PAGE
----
You probably aren’t thinking about getting sick from a visit to your gym, but the truth is that athletes and gym users are at a higher risk of contracting an infection, such as staph or others. Considering that more than 70% of the bacteria found on gym equipment is harmful to humans, it’s not surprising!
A staph infection can develop quickly. Staph bacteria can cause a nasty rash or if it enters your bloodstream through an open source, it could cause a severe, and sometimes deadly, infection. Staph is spread easily in gyms by skin-to-skin contact with an infected individual and through contact with contaminated items athletic equipment (dumbbells to cardio machines), the gym floor, towels, the locker room, and showers.
You might be reading this thinking, “This is a great reason not to go to the gym!” Sorry, you’re not off the hook so easily. There are simple measures you can take to greatly reduce the risk of getting a staph or any other type of infection at the gym. Below we give you five easy steps to prevent getting bacterial infections, like staph, or fungal infections, like athlete’s foot, while at the gym.
1 Clean the Equipment
Did you know that free weights contain 362 times more bacteria than a toilet seat? Equipment that hasn’t been cleaned and disinfected properly is the cause of many infections, including staph. Gym signage and staff members encourage you to clean gym equipment routinely — make sure you to follow their guidelines! Before and after you use any piece of equipment, including the exercise balls, yoga mats, free weights, and machines, wipe down and disinfect with a disinfecting spray or solution.
When cleaning the equipment, it’s important to use a high quality disinfectant spray to ensure all of the germs are gone before and after each use. For example, Clear Gear Spray is a disinfecting and deodorizing spray that kills 99.9% of germs that cause infections and odors. It gets rid of harmful germs and bacteria like staph, and kills odors. But it doesn’t corrode equipment and it doesn’t have an offensive smell while you are working out.
2 Don’t Share
From the time you were a kid, it was ingrained that “you have to share!” When it comes to sports and using the gym, you get a free pass: don’t share anything — unless you want to share a staph infection. This includes someone else’s towel, clothes, water bottle, razor, bar soap, or other toiletries. Many gym goers bring their own yoga mat even though the gym offers them for your use. It’s a good investment to make to help reduce your exposure to germs. Of course, it’s important to clean your own yoga mat, too, as it comes in contact with the gym floor.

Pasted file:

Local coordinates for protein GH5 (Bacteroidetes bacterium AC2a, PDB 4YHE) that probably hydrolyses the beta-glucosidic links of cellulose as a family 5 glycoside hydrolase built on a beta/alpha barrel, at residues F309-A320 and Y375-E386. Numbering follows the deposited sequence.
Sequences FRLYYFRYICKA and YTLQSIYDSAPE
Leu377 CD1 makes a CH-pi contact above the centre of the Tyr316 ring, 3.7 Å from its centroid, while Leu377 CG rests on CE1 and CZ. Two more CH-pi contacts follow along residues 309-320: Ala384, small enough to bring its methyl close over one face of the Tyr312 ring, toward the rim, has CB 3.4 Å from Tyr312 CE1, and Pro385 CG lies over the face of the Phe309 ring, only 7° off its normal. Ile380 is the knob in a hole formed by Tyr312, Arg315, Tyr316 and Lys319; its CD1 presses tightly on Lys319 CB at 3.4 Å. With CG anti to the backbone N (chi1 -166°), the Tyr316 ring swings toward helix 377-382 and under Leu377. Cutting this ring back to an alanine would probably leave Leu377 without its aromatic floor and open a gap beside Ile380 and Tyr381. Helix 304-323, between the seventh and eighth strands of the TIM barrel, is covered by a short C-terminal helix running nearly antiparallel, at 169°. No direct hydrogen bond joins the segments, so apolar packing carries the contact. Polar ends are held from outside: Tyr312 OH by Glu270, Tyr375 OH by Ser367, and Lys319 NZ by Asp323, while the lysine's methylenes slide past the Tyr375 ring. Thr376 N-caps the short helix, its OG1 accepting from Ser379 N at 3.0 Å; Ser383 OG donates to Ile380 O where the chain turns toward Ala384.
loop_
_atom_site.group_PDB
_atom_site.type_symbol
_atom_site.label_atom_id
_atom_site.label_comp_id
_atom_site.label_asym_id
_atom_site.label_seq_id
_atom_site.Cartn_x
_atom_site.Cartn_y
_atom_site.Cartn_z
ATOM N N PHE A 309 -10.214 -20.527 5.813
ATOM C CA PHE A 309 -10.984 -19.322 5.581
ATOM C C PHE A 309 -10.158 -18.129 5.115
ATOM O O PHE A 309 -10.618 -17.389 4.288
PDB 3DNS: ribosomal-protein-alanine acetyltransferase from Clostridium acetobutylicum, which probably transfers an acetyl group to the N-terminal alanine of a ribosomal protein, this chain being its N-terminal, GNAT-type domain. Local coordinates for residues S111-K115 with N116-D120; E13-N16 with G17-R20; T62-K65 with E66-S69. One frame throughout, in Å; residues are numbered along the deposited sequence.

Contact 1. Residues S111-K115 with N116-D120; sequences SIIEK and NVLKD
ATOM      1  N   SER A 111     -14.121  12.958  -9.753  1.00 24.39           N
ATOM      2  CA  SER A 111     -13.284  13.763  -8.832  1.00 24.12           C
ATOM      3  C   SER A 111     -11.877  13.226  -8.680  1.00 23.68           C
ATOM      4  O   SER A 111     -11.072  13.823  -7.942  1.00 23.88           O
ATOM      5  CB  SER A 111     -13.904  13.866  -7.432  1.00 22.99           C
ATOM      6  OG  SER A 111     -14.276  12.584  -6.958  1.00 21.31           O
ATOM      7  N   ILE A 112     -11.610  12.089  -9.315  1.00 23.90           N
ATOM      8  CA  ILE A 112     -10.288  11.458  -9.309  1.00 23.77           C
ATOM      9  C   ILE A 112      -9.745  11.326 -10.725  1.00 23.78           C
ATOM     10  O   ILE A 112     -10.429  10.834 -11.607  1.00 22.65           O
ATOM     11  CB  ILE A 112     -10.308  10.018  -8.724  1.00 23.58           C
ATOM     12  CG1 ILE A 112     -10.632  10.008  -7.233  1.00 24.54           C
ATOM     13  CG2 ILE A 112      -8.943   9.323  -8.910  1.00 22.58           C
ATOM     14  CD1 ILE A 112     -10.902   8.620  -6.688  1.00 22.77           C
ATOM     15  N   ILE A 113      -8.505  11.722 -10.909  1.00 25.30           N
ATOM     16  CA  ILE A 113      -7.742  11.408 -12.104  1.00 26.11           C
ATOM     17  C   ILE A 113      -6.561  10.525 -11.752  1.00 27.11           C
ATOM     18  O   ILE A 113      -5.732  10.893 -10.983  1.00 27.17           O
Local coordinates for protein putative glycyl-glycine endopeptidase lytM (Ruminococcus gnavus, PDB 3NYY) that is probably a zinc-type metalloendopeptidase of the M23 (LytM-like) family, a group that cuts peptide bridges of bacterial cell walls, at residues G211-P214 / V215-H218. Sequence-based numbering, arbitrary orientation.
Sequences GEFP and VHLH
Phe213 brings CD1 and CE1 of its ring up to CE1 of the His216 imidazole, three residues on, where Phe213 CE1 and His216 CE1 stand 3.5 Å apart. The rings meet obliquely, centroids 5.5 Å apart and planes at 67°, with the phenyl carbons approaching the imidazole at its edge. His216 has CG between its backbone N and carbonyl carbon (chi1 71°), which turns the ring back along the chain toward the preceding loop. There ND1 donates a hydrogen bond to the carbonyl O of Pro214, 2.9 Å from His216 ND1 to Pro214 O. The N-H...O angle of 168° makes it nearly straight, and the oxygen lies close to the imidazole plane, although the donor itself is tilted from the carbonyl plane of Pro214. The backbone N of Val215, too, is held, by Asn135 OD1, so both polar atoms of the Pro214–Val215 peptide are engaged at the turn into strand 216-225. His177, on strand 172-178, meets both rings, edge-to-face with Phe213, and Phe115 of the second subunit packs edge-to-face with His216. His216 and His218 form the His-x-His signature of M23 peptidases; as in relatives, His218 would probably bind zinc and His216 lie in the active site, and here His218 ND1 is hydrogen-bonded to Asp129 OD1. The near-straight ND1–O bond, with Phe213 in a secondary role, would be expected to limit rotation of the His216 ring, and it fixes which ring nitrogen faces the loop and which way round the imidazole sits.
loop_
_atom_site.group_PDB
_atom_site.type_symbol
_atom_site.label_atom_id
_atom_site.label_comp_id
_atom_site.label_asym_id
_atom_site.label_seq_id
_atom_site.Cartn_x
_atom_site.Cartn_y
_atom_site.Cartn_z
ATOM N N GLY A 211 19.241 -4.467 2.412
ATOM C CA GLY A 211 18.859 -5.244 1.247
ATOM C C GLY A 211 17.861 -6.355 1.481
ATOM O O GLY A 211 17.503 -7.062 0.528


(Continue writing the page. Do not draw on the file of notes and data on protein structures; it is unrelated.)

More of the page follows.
3 Take a Shower, Right Away!
When possible, don’t wait around in your gym clothes too long after you workout, especially if you’ve been using the gym equipment. Taking a shower as quick as you can will help clear your body of bacteria that could cause infection. If you use the gym’s shower, bring your own soap to use.
While in the shower, wear shower shoes or flip-flops. Walking around barefoot in a public shower can lead to problems like athlete’s foot, or a staph infection if there’s a cut on your foot. Some gyms don’t clean their locker rooms and shower facilities as often as they should, so it’s important to take steps to protect yourself.
4 Think Twice About Taking a Dip
Some germs thrive in hot water and steamy, moist environments like the hot tub, pool, sauna, and steam room. In a gym, where these areas are shared by many people, the potential for germs is higher. If you do decide to use these services, be sure to shower off immediately afterward. Take special caution — and consider skipping altogether — if you have a cut, scrape, or open wound.
5 Pay Attention to Your Symptoms
If you do go to the gym, and especially if you have a cut, scrape, or wound on your body, make sure to pay attention to your body and monitor its progress. If you see boils develop, redness of the skin, or rashes start to form, you may have a staph infection and should seek a physician’s care immediately. Staph can lead to other deadly infections if not treated immediately.
You can also learn more about your gym’s cleanliness by asking the front desk gym staff about their disinfecting protocols and the products they use. You might suggest they use a disinfectant and deodorizer like Clear Gear Spray, which kills 99.9% of germs and odors without leaving a strong lingering scent.
When you follow these five steps, you can work out at the gym without the fear of contracting a staph infection or fungal infection. Exercising at a gym is a great way to maintain a healthy lifestyle. Workout safely and be cautious about what you share with people, how you wash your body and clean your gear and equipment, and you will be more likely to stay fit and healthy!